Kane pleaded guilty in January 2007 in the U.S. District Court for the Eastern District of Pennsylvania to trafficking in counterfeit goods, holding counterfeit drugs for sale with the intent to defraud and attempted possession with intent to distribute counterfeit controlled substance. The case involved 2,040 tablets of fake Viagra (sildenafil citrate) and 1,200 tablets of counterfeit Cialis (tadalafil), both for erectile dysfunction, as well as 2,333 7.5-mg and 6,573 10-mg tablets purported to be the painkiller Percocet (oxycodone HCl/acetaminophen).

In addition, the counterfeit Percocet that Kane attempted to sell contained oxycodone, a Schedule II controlled substance, the debarment order says.

Anthony Albanese was convicted in November 2004 in the U.S. District Court for the District of Rhode Island of four counts related to the sale of drug samples: conspiracy to sell drug samples, unlawful sale of drug samples, healthcare fraud and money laundering.

According to the debarment order, Albanese “paid cash and goods” to a physician for samples that were then removed from their packaging and resold as prescription drugs at Albanese’s pharmacy from July 2000 to August 2002.

The FDA sent Kane and Albanese separate notices Aug. 13 proposing permanent debarment, and both of them failed to respond, the Federal Register notices say.

The debarment order against Niaja Kane can be found at www.fdanews.com/ext/files/2009-28083_PI.pdf. The order disbarring Anthony Albanese is available atwww.fdanews.com/ext/files/2009-28084_PI.pdf. — Meg Bryant

 

GSK Recalls One Lot of H1N1 Vaccine Over Anaphylaxis Concerns

GlaxoSmithKline (GSK) is recalling one lot of its influenza A (H1N1) vaccine Arepanrix in Canada after a higher-than-expected number of reports of anaphylaxis in patients given vaccine from that lot compared with other patients.

GSK is investigating the reports with Health Canada and the Public Health Agency of Canada and advises healthcare providers to set aside vaccines from lot No. A80CA007A until the investigation is complete, the company told DID Friday.

Generally, the frequency of anaphylaxis following immunization is less than one per 100,000 doses, the company said, adding this does not exceed the rates reported for other vaccines. Common side effects include swelling, redness or pain at the injection site. Fever, headache, fatigue and muscle aches have been reported less frequently.

At least some rare adverse reactions, not detectable during clinical trials, can occur with H1N1 pandemic vaccine campaigns, underscoring the need for rigorous safety monitoring, the World Health Organization (WHO) said last week in a statement. The frequency of reactions that have been reported is well within the expected range, the WHO added. — April Hollis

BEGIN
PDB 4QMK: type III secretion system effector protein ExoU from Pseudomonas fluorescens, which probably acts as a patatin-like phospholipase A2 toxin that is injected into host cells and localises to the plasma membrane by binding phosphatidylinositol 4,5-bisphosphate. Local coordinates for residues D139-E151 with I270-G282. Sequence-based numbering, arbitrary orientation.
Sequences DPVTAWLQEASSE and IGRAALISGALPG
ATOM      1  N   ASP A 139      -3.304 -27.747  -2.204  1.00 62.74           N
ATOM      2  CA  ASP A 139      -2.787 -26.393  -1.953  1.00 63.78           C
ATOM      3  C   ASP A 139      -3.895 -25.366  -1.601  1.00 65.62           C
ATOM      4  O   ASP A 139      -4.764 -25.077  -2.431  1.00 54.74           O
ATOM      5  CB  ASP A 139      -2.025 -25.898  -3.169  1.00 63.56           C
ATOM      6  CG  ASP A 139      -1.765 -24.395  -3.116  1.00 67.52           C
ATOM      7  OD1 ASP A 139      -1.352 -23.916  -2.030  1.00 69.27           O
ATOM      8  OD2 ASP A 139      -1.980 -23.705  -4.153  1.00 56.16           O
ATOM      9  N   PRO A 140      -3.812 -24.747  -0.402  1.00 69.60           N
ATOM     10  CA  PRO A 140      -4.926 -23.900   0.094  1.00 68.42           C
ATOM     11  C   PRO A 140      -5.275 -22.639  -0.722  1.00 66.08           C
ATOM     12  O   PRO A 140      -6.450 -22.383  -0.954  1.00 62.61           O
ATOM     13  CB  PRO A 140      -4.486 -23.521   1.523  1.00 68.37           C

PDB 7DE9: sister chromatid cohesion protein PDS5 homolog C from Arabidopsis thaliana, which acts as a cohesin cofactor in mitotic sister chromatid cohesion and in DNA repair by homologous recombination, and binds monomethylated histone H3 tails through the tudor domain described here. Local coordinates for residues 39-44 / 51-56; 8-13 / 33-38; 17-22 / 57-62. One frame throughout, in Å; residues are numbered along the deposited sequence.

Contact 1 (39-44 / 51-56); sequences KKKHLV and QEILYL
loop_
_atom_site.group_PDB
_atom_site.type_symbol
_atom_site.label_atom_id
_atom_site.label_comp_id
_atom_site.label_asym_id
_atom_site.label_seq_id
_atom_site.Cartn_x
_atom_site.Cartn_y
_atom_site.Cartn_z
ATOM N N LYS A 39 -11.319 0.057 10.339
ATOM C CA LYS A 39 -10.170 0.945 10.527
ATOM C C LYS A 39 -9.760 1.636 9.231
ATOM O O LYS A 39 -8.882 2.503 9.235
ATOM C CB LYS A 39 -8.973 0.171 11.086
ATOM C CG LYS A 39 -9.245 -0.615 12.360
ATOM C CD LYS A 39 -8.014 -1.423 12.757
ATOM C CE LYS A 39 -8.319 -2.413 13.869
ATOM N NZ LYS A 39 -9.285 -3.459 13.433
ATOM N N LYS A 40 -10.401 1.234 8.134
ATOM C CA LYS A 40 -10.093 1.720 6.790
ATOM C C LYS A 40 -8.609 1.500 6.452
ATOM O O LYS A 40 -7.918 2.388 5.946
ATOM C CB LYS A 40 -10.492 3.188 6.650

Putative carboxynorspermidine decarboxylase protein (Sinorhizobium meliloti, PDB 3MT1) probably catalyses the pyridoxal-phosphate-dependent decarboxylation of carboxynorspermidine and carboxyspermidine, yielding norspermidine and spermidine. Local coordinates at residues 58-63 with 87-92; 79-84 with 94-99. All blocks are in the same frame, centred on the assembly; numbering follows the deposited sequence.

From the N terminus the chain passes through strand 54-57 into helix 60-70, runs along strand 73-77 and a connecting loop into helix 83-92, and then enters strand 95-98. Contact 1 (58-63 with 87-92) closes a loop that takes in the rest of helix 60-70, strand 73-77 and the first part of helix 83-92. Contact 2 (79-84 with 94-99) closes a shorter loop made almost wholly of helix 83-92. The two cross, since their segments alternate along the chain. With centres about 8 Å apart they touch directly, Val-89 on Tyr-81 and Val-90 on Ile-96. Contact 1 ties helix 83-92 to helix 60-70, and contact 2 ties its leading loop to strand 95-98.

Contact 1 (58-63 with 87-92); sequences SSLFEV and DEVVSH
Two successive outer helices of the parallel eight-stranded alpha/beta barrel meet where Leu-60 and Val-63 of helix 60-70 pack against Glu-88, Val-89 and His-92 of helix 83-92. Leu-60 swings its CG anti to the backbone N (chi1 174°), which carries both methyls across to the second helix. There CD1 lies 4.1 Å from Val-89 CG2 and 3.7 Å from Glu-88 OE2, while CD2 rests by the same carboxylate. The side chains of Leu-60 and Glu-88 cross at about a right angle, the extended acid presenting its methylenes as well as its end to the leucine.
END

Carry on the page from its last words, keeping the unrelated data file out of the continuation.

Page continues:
Pfizer’s Injectable Pulmonary Drug Revatio Wins Approval

The FDA has approved Pfizer’s injectable formulation of the pulmonary arterial hypertension (PAH) drug Revatio.

Revatio (sildenafil) injection is indicated for continued treatment of patients who have been prescribed Revatio tablets but are temporarily unable to take oral medication, Pfizer says in a statement Nov. 20.

Revatio is indicated to improve exercise ability and delay clinical worsening of the disease for adult PAH patients. It was approved in 2005 (DID, June 7, 2005). Pfizer’s drug is the only FDA-approved phosphodiesterase-5 inhibitor available in both tablet and intravenous formulations, the company says.

Third-quarter sales of Revatio worldwide rose 18 percent to $111 million compared with $95 million in the same quarter in 2008, according to a company earnings report.

Also Friday, the FDA approved a new indication for Pfizer’s antipsychotic Geodon (ziprasidone HCl) as an adjunctive maintenance treatment with lithium or valproate for bipolar I disorder in adults, according to the company’s statement. — April Hollis

 

EMEA Warns of Risks Associated With MRI Scan Drugs

Manufacturers of contrast agents containing gadolinium that are used for magnetic resonance scans are being asked to revise the drug labeling to warn of the risk of patients developing nephrogenic systemic fibrosis (NSF), the European Medicines Agency (EMEA) says.

The recommendation was issued by the agency’s Committee for Medicinal Products for Human Use (CHMP) after its review of the association between the drugs and NSF, a rare condition characterized by thickening of connective tissues in the skin, joints, muscles and internal organs in patients with severe kidney problems, the EMEA says in a statement Friday. The drugs are used to prepare patients for MRIs and magnetic resonance angiography.

The committee classified drugs carrying the highest risk including: Mallinckrodt’s Optimark (gadoversetamide), GE Healthcare’s Omniscan (gadodiamide), Bayer Healthcare’s Magnevist (gadopentetate dimeglumine), and Insight Agents’ Magnegita (gadopentetate dimeglumine), according to the statement. The CHMP recommends the drugs be contraindicated for newborns younger than four weeks, patients with severe kidney impairment, and patients who are scheduled for or have recently received a liver transplant.

New warnings should be added to prescribing information for medium- and low-risk drugs, including Epix Pharmaceuticals’ Vasovist (gadofosveset trisodium), Bayer Schering Pharma’s Primovist (gadoxetate disodium), Bracco’s MultiHance (gadobenate dimeglumine), Guerbet’s Dotarem (Gd-DOTA), Bracco’s ProHance (gadoteridol) and Bayer Schering Pharma’s Gadovist (gadobutrol), the committee recommends. The labeling should warn of the risk of the drugs’ use in liver-transplant patients and those with severe kidney damage. The committee also recommends patients be screened for kidney damage before receiving the drugs.

Prescribing information for all gadolinium-containing contrast agents should:

  • Warn that the elderly may be at particular risk of NSF due to impaired ability of their kidneys to clear gadolinium from the body;
  • State that there is no evidence to support the initiation of kidney dialysis to prevent or treat NSF in patients not already undergoing the procedure; and
  • Recommend that the type and dose of contrast agent used should be recorded.

Despite the warnings, CHMP still considers the drugs to have a positive risk-benefit ratio but recommends that further studies be carried out on the long-term retention of gadolinium in human tissues. — David Belian